Cyanobacteria appear as dark brown/black mats attached to rocks

Toxic algae warning

by Laurie Willetts

The Community and Public Health division of the Canterbury District Health Board has issued a health warning after potentially toxic blue-green algae was found in Selwyn River at Glentunnel.

People and animals, particularly dogs, should avoid the area of the Selwyn River at Glentunnel until the health warning has been lifted. There are other access points along the Selwyn River that may have cyanobacteria present and people are advised to check for its presence and avoid contact.

“The algae look like dark brown to black mats and can produce toxins harmful to people and animals,” says Canterbury Medical Officer of Health Dr Cheryl Brunton.

“Exposure may cause skin rashes, nausea, stomach cramps, tingling and numbness around the mouth and fingertips. If you experience any of these symptoms, visit your doctor immediately. Let your doctor know if you have had contact with dark brown/black algal mats or water in this area.”

The Selwyn District Council as the drinking water supplier is following agreed procedures and monitoring its nearby drinking water intakes.

“No one should drink the water from the river at any time. Even after boiling the water from the river, it does not remove the toxin, therefore, should not be consumed.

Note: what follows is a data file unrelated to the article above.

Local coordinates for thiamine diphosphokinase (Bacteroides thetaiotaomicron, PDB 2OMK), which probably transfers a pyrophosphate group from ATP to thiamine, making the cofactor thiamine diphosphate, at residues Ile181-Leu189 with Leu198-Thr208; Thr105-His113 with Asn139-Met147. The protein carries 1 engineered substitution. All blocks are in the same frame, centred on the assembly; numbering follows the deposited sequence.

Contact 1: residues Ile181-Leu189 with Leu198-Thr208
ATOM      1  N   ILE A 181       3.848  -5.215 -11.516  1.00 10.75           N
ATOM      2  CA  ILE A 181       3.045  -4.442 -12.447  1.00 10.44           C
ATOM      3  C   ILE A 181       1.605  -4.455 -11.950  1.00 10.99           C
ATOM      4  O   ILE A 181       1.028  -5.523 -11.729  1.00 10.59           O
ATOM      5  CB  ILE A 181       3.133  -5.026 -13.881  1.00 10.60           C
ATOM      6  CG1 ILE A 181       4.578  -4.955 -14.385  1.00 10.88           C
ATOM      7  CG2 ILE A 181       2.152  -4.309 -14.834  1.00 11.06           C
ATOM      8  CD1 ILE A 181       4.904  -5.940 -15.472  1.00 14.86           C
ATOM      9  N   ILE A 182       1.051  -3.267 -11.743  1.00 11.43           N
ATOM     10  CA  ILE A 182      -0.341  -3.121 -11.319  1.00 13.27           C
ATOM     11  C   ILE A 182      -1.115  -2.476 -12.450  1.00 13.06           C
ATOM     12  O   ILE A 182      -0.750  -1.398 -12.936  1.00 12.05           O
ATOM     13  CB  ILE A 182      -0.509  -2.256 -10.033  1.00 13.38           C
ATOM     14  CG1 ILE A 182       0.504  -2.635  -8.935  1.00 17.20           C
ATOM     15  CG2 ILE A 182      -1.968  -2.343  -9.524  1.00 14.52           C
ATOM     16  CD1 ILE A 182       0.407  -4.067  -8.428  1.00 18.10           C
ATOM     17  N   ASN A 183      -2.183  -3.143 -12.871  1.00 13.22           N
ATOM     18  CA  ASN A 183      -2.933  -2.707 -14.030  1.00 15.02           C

“Pets should be taken to a vet immediately if they are showing signs of illness after coming into contact with algal mats. People and animals should remain out of the waterways until the warnings have been lifted.”

Environment Canterbury is monitoring the sites, and the public will be advised of any changes in water quality.

Cyanobacteria appear as dark brown/black mats attached to rocks along the riverbed. The algae can increase rapidly during warmer months and often has a strong, musty smell. Although high river levels will remove the algal bloom, detached mats can accumulate along the shore and increase the risk of exposure to toxins. Avoid contact with the water. Warning signs may not be seen hence the need to treat every low-flowing river cautiously.

For further information, visit Environment Canterbury — Swimming Water Quality, CDHB — Recreational Water or LAWA — Can I swim here.